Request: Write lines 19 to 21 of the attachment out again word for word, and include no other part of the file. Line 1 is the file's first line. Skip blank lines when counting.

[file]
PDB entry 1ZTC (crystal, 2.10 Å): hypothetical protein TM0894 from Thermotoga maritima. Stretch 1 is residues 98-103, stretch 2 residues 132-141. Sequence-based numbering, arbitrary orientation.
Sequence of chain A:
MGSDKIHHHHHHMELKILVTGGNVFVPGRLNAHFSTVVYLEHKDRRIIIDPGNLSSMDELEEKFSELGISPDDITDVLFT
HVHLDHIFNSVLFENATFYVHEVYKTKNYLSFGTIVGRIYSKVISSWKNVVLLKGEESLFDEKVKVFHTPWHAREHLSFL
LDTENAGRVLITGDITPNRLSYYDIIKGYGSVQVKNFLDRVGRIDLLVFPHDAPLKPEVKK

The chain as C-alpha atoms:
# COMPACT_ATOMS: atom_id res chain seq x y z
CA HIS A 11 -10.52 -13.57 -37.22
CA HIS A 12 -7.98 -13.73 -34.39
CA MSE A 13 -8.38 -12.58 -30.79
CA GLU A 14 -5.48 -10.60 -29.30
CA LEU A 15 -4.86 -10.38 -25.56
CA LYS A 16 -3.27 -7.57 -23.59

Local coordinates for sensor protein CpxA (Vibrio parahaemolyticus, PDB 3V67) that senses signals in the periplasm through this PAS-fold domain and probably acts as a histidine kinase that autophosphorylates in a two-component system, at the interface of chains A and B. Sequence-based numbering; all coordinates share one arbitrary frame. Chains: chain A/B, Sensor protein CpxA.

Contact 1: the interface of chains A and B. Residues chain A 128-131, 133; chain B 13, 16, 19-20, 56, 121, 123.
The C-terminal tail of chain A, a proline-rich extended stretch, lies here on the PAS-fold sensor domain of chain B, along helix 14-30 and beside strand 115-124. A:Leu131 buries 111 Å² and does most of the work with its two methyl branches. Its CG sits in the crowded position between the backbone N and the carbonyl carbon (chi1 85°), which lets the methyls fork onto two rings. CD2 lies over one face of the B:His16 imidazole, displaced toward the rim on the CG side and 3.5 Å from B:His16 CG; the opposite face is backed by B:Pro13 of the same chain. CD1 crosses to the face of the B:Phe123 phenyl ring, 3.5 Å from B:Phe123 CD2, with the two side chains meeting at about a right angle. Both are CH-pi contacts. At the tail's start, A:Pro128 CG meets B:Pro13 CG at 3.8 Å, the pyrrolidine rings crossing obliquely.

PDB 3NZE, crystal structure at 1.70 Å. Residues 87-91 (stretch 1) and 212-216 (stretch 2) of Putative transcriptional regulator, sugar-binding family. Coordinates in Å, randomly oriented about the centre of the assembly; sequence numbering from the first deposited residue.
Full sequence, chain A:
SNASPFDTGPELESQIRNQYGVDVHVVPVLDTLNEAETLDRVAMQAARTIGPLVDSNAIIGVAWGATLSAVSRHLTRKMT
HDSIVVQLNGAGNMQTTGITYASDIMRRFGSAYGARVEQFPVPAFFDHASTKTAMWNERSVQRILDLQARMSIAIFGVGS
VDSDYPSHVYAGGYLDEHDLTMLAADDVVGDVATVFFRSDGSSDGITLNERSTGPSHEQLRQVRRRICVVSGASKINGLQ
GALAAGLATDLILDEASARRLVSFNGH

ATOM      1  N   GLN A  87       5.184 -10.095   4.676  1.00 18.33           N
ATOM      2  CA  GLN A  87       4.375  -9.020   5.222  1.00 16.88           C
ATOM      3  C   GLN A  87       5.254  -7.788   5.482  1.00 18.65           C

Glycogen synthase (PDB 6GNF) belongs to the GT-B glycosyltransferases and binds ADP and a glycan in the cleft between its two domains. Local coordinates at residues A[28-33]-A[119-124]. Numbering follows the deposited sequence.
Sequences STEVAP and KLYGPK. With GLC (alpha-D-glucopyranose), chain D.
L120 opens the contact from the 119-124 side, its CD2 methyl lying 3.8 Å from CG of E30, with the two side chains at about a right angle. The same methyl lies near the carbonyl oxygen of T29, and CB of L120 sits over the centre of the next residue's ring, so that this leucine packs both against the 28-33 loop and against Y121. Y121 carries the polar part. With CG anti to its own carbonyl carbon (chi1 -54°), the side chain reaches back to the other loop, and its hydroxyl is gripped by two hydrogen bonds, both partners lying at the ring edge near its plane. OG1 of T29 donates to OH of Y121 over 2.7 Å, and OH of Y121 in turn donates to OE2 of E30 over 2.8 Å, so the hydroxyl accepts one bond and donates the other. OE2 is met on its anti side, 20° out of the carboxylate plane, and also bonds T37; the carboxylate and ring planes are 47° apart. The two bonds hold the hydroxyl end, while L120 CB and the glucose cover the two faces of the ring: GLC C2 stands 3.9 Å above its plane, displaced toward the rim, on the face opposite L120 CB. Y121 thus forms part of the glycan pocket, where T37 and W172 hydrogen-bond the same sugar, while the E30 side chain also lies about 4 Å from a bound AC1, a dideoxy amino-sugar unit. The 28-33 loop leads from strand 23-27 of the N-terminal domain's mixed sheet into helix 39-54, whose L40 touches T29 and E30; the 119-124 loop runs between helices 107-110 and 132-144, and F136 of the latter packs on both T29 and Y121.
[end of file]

SNASPFDTGPELESQIRNQYGVDVHVVPVLDTLNEAETLDRVAMQAARTIGPLVDSNAIIGVAWGATLSAVSRHLTRKMT
HDSIVVQLNGAGNMQTTGITYASDIMRRFGSAYGARVEQFPVPAFFDHASTKTAMWNERSVQRILDLQARMSIAIFGVGS
VDSDYPSHVYAGGYLDEHDLTMLAADDVVGDVATVFFRSDGSSDGITLNERSTGPSHEQLRQVRRRICVVSGASKINGLQ